Change We Can Believe In

Following on from yesterday’s post, I’d like to look more closely at the matter of potentiality.

As mentioned previously, the argument put forward by Bill Vallicella in his discussion of abortion at The Maverick Philosopher is that from the moment of conception the zygote has the potential to become a fully developed adult, a rights-possessing member of society, and that in virtue of this potential the zygote itself should be accorded the right to life. We should do this, the argument goes, because we already accord the right to life to other entities that are only potentially qualified, namely babies and small children, and therefore to deny this consideration to the conceptus is to apply the principle inconsistently.

A central assumption in this line of reasoning is that the potential for full-fledged personhood is not only present in both zygote and neonate, but is also only either present or absent, and not the sort of property that admits of degrees. In other words, Bill insists that it is wrong to say that the full-term fetus has more potential for rights-possessing adulthood than a unicellular zygote. I think this assumption is wrong.

First: it is clear to all, I will assume, that the just-fertilized ovum is not a particularly impressive organism; far less so than a fly, or a nematode worm, or any of thousands of other tiny, nonsentient creatures whose lives we think nothing of extinguishing. The zygote manifests none of the properties or characteristics that make adult humans moral — and morally considerable — entities. It has no brain; it cannot suffer. It has no mind, no will, no consciousness. It is little more than a few strands of DNA in a membranous container. Its moral significance, then, derives from the fact that it may, if the mother makes costly and laborious efforts and investment on its behalf, one day become a moral agent itself. If we care about its fate, it’s because each one of us was once such a being.

But does a zygote have the same potential for rights-possessing adulthood as a full-term fetus, or a newborn infant? I think that to insist that such potentiality is only binary in nature — just either “there” or “not there” — is a serious error. Potentiality is, I argue, the sort of thing that comes in degrees.

The example usually given is that of fragility. Fragility is the potential for an object, given the right conditions, to shatter. (Conditions matter here; obviously a just-fertilized ovum left by the side of the highway is unlikely to reach adulthood, despite whatever potentiality it may have.)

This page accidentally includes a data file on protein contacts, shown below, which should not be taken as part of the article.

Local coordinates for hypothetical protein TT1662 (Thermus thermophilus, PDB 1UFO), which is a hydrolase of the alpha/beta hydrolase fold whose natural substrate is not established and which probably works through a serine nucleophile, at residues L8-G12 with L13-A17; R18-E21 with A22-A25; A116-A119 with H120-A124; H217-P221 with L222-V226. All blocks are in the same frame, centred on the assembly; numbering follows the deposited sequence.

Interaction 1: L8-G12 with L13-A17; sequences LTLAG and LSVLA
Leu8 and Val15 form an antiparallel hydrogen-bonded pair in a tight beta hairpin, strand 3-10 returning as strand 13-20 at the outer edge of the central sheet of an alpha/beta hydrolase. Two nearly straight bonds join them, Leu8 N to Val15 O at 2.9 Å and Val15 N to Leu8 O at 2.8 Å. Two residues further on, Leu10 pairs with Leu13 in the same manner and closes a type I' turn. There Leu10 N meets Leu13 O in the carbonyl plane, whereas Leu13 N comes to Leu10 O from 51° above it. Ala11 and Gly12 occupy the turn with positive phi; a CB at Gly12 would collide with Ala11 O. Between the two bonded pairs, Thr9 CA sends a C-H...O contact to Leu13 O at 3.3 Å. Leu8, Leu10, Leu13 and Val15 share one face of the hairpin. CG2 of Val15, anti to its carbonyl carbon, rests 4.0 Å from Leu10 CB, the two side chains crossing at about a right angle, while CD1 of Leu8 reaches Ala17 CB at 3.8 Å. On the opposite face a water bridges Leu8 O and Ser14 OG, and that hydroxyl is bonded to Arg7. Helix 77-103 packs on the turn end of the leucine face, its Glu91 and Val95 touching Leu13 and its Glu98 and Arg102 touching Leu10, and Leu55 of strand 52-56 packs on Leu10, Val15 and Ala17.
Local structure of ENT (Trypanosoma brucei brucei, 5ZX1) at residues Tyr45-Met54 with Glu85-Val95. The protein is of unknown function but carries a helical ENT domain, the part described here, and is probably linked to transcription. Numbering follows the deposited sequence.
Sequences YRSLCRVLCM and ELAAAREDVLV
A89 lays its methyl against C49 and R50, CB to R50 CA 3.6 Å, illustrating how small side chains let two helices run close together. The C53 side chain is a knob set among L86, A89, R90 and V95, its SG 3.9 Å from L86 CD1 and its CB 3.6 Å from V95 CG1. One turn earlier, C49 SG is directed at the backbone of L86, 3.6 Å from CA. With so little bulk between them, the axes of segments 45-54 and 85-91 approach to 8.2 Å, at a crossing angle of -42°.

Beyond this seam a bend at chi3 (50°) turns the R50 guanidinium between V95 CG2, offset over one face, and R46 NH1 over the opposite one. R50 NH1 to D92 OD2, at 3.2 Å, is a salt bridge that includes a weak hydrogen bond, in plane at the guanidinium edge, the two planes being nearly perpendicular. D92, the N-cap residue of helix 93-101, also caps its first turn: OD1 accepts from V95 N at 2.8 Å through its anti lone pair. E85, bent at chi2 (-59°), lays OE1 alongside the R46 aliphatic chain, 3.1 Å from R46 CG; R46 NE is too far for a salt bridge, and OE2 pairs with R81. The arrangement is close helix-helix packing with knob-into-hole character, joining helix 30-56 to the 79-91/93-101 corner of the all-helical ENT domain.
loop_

Now consider two drinking vessels. One is an eggshell-thin Tiffany wineglass, and the other is a tempered-glass cafe tumbler. Both are fragile; both will shatter if I strike them with a hammer. Both would be shipped in a carefully packed box marked “Fragile”. The wineglass, however, will shatter if it tips over in the sink, or if it is tapped with a spoon; the cafe tumbler will not.

If the glasses are both fragile — i.e., both have the potential to shatter if struck — then in what way do they differ? Not in the manifestation itself; shattering is shattering. Not in the possessing or not-possessing of the potential-to-shatter that we call “fragility”; both do indeed possess it. No, what we must answer is that while they are both fragile, the wineglass is more fragile. In other words, it possesses the potential to shatter in a greater degree than the cafe tumbler: there are vastly more possible histories in which the wineglass ends up smashed to pieces.

If this is so — that two different entities can possess the same potentiality to varying degrees — then why can’t the potential contained in a single object vary from one time to another?

Let us imagine further that one Wednesday morning the cafe tumbler is heated in a furnace and re-molded into a Tiffany wineglass. This means, then, then, that although on Tuesday it possessed the potential-to-shatter only to a moderate degree, by Thursday it has a great deal more of it. Its potential to shatter has increased over time.

If it is possible for this sort of potential to change with time, then why not for the potential personhood of the developing conceptus? Can we not say that a newborn has potential personhood in far greater degree than a day-old zygote?

How will this affect the anti-abortionist’s argument from potential?

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